Donald Trump wrongly removed from Colorado primary ballot, US supreme court rules

Court overturns state ruling that former president could not run because of engagement in January 6th Capitol riots

The US supreme court has ruled that former president Donald Trump was wrongly removed from Colorado’s primary ballot last year. All nine justices found that the Colorado supreme court had “erred” in its ruling that Mr Trump should be excluded under the “insurrection clause” of the 14th amendment because of his role in the attacks on Congress on January 6th, 2021.

Although the decision was widely expected to fall in Mr Trump’s favour, it represents a significant victory in advance of the Republican primary in Colorado this week. Colorado is one of the 16 states and one territory which will cast votes on Super Tuesday.

Speaking from Mar-a-Lago, his Florida residence, Mr Trump praised the ruling and suggested that “it will go a long way to bringing our country together. They worked long, they worked hard and frankly they worked very quickly on something that will be spoken of 100 years from now. Essentially, you cannot take somebody out of a race because their opponent would like to have it that way. The voters can take the person out of the race very quickly. But a court shouldn’t be doing that and the supreme court saw that very well.”

The 213-page ruling effectively found that the United States Congress, rather than state courts, is responsible for enforcing section 3 of the 14th amendment, a hitherto obscure piece of legislation drafted to deal with elected officials in the immediate aftermath of the American civil war.


The thrust of the ruling stipulates that “because the constitution makes Congress, rather than the states, responsible” for the enforcement of section 3, the Colorado state supreme court “erred in ordering former president Trump excluded from the 2024 presidential primary ballot”.

The decision brings to a close a legal tussle emanating from the sensational ruling by the Colorado supreme court in December that found Mr Trump ineligible to hold office under Section 3 of the 14th amendment. That amendment was made in June 1868, three years after the end of the civil war. It says any member of Congress or officer of the United States who engages in insurrection after swearing to support the constitution is barred from holding office.

The lawsuit was brought by six Colorado voters, including four Republicans, and led by Norma Anderson, the 91-year-old former state legislator who, when asked to become involved in the case, said she didn’t hesitate because of what she witnessed on the day of January 6th, 2021, when there was an attack on the US Capitol by Mr Trump’s supporters.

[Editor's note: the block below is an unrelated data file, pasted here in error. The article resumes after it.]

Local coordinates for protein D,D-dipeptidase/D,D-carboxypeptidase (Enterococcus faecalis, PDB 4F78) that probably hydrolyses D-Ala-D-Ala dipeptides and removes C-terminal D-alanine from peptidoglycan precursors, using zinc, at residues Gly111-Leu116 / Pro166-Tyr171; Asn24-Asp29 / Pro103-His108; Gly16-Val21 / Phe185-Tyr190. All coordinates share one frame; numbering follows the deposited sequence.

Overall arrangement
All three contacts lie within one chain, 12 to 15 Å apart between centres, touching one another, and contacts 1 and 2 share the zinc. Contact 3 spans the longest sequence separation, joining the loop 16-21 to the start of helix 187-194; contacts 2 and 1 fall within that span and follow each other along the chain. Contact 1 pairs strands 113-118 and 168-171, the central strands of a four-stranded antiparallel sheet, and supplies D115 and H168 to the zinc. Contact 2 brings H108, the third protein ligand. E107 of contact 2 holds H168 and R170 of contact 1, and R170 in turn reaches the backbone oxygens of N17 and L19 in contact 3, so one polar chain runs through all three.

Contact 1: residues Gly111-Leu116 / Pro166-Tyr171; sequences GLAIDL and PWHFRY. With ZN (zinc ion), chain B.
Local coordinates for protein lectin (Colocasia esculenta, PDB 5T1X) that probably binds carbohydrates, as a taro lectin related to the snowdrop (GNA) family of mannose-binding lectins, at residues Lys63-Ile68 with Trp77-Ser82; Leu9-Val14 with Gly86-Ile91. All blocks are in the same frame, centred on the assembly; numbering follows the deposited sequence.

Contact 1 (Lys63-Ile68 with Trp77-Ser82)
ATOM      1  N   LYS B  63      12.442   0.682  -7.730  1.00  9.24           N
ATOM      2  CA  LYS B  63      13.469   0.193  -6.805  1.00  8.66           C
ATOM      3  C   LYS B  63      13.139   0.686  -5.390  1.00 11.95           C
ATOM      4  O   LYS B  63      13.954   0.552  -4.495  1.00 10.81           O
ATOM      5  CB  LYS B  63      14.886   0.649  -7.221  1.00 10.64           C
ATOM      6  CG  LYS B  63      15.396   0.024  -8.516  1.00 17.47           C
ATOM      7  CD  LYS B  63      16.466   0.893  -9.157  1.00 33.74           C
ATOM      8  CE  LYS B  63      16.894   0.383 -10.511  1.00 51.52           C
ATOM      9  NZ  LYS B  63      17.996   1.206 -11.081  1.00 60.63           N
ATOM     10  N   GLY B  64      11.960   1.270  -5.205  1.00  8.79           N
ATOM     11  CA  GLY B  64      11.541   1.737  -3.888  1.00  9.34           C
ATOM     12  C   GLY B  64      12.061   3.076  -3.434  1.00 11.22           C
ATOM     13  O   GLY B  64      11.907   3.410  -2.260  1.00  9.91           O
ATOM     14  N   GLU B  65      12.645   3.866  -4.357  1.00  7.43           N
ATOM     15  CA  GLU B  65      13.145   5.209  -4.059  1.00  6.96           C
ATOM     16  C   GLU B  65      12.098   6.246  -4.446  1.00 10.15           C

“Trump wanted to overturn an election. That’s insurrection and that’s where the 14th amendment comes in,” Ms Anderson said in an interview before the US supreme court hearing.

“If you go back and read Hamilton and some of what he wrote, he refers to the president as an officer.”

The case centred on an obscure clause, section 3, the insurrection clause, which became the focus of the US supreme court hearing in February. Over a wide-ranging and at-times tortured discourse on the substance of the Colorado argument, it became apparent that the justices were sceptical about the merits of the argument. Pointedly, there was no substantive debate or examination during that hearing as to whether Mr Trump’s actions on the day of January 6th were tantamount to insurrection. The arguments were limited to the radically opposed interpretations of section 3 as brought by Mr Trump’s legal team and the Colorado representatives.

On Sunday night, the US supreme court announced it would make a Monday morning online decision without taking the bench. While it did not explicitly state that the ruling would refer to the Trump appeal on the Colorado decision, the timing of the supreme court ruling, on the eve of Super Tuesday, put a close to the uncertainty of whether or not the former president will appear on state ballots.

The states of Maine and Illinois had joined Colorado in deeming Mr Trump ineligible from appearing on their presidential ballots. Those decisions were put on hold pending the US supreme court’s ruling on the Colorado case. Monday’s ruling touched on the potential chaos of a “patchwork” scenario of independent state decisions on the eligibility of candidates, noting that “procedures for excluding an ineligible candidate from the ballot may not exist at all”, bringing about a scenario that would sever the direct link between the framers of the constitution and the people.

“An evolving electoral map could dramatically change the behaviour of voters, parties and states across the country, in different ways and at different times,” the judgment said.

“The disruption would be all the more acute – and could nullify the votes of millions and change the election result – if section 3 enforcement were attempted after the nation has voted.”

Keith Duggan

Keith Duggan

Keith Duggan is Washington Correspondent of The Irish Times